THERE is commotion again in academia -- this time at Harvard -- about the Central Intelligence Agency (CIA). The question is how far a university should allow its faculty to go in doing research or other work for the intelligence community. Harvard should not be discouraged from periodically reexamining its purity, but the problem is broader and deeper. It is how to focus the CIA's attention abroad and keep it out of the United States.
When the CIA was created in 1947, Congress thought it disposed of that problem by flatly prohibiting the agency from engaging in any domestic activities. In retrospect, that seems like a burst of naivet'e. We have since learned things are not that simple. Even with good faith on all sides, there are many gray areas -- and many shades of gray.
There are many reasons for keeping the CIA out of our domestic affairs, but the one that concerns us here is that it should not be allowed to manipulate, or otherwise influence, public opinion and the political process.
Congress had the same fear when it created the United States Information Agency (USIA). That agency is also prohibited from doing in the US what it does abroad. Not many presidents would be able to resist the temptation to turn the USIA or CIA loose in campaigns to build domestic political support for presidential policies.
In one of the Harvard instances, the CIA paid a professor $107,430 to write a book on Saudi Arabia. There were two conditions. The payment was not to be revealed (except presumably to the Internal Revenue Service), and the CIA got to clear the book in advance. One wonders how many books on Saudi Arabia have earned $100,000 for their authors. This one may have set a record.
Whether the professor should have done it is a matter for him and Harvard. What is important from the point of view of public policy is that clearly the CIA should not have done it. The book has been published by the prestigious Harvard University Press. It will be consulted by scholars and others, none of whom would have known (except for a fortuitous leak) that it was secretly paid for and approved by the CIA. No possible legitimate intelligence objective was thereby served.
The CIA might well argue that secrecy was indicated to avoid identifying the agency with the author's point of view, especially if he were critical of the Saudi government or its officials. This begs the question. This is something the CIA should not have done in any event. There are other agencies of the government (the NationalEndowment for the Humanities, the Department of Education) properly in the business of subsidizing scholarship. It is a lame excuse to plead that the CIA has a great deal of money and the other agencies do not.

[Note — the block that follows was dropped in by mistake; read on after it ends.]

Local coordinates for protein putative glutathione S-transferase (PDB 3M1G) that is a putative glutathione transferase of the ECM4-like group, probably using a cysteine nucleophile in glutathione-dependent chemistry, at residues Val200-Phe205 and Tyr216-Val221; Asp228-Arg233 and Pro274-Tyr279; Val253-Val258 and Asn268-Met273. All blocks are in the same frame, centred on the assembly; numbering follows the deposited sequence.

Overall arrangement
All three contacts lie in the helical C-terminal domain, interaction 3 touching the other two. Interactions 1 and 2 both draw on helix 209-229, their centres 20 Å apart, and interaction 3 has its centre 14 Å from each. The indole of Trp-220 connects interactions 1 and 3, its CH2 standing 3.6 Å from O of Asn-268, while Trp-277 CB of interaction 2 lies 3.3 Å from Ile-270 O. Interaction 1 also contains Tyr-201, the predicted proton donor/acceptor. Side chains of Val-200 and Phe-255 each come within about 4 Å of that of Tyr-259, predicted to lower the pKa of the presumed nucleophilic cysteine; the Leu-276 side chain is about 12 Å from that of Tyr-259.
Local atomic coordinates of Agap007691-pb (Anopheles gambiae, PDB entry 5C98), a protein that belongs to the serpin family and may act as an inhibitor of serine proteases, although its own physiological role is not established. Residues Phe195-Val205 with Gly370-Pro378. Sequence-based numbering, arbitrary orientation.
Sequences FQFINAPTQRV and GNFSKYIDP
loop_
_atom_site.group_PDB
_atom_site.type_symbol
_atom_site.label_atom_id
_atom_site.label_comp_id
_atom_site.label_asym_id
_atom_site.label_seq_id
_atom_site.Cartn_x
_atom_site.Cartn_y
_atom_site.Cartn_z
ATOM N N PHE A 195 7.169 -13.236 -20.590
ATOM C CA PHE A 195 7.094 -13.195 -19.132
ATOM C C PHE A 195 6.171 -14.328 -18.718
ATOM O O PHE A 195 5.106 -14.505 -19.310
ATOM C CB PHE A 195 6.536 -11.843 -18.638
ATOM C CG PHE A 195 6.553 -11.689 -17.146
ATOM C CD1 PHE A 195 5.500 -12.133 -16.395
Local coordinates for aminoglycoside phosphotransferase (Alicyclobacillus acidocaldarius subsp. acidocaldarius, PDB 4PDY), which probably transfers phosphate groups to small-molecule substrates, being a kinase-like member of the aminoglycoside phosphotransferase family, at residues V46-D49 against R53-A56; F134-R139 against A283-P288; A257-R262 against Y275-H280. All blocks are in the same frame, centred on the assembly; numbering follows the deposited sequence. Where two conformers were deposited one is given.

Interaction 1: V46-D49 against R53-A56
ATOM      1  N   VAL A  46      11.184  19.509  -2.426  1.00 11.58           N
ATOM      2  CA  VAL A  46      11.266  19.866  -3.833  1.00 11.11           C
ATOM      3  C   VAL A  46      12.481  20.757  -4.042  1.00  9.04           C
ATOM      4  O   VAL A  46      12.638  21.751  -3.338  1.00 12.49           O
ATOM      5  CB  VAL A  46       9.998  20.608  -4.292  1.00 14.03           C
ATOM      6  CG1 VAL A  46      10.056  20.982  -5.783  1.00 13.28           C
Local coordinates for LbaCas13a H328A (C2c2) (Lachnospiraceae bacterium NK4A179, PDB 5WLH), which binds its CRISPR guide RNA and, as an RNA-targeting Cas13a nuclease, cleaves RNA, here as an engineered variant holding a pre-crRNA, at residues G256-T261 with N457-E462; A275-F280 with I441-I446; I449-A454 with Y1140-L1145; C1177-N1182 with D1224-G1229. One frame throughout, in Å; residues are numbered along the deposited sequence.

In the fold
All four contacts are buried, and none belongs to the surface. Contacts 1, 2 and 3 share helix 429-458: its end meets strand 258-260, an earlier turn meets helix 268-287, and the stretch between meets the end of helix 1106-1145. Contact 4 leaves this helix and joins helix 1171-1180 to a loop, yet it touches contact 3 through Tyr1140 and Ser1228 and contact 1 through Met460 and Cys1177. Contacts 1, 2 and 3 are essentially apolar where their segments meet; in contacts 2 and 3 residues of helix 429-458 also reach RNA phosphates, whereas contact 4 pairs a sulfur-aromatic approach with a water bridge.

The CIA has a bad, and in many respects undeserved, reputation in academia. As its affair with Harvard demonstrates, it brings many of its troubles on itself. It has too many unavoidable problems to create unnecessary ones.
These difficulties are by no means confined to academia -- or to the CIA, for that matter.
A number of years ago, a CIA official wrote an article on Vietnam for Foreign Affairs magazine. It was published under his real name, but he was not identified as working for the CIA. Did it matter whether he wrote it at home or at the office?
At one time or another, the CIA has subsidized various publications abroad. Sometimes articles in these foreign publications are innocently quoted in American publications as representing significant foreign opinion. All they represent is the opinion the CIA wants foreigners to hold.
When Salvador Allende's socialist regime in Chile was giving the Nixon administration sleepless nights, the CIA planted editorials and columns in newspapers throughout Latin America and elsewhere viewing Allende with frantic alarm. The cumulative effect was to make other Latin American opinion seem more anti-Allende than in fact it was.
One wonders if something similar is now going on with respect to Nicaragua and the ``contras.'' People in Congress have charged that contra leaders have been supported, and even coached, in lobbying.
According to the widely respected magazine Aviation Week & Space Technology, the Defense Department is deliberately publicizing false information about certain weapons programs in an attempt to mislead the Soviet Union.
If the report is true, then the department is also misleading Americans, including those who, as members of Congress, appropriate money to pay for the weapons. There is a law against this. It is said there are guidelines whereby the truth goes to those who need to know. But who needs to know is determined by the Defense Department, and in any case the record does not inspire confidence in the department's candor.
Way back in the Kennedy administration, an assistant secretary of defense for public affairs (the official whose job ironically is to dispense public information) asserted the government's right to lie. Not many people are that forthright about it, but there are plenty who act as if they think it is all right to deceive. For those on the receiving end, there is not much difference.
Pat M. Holt, former chief of staff of the Senate Foreign Relations Committee, writes on foreign affairs from Washington.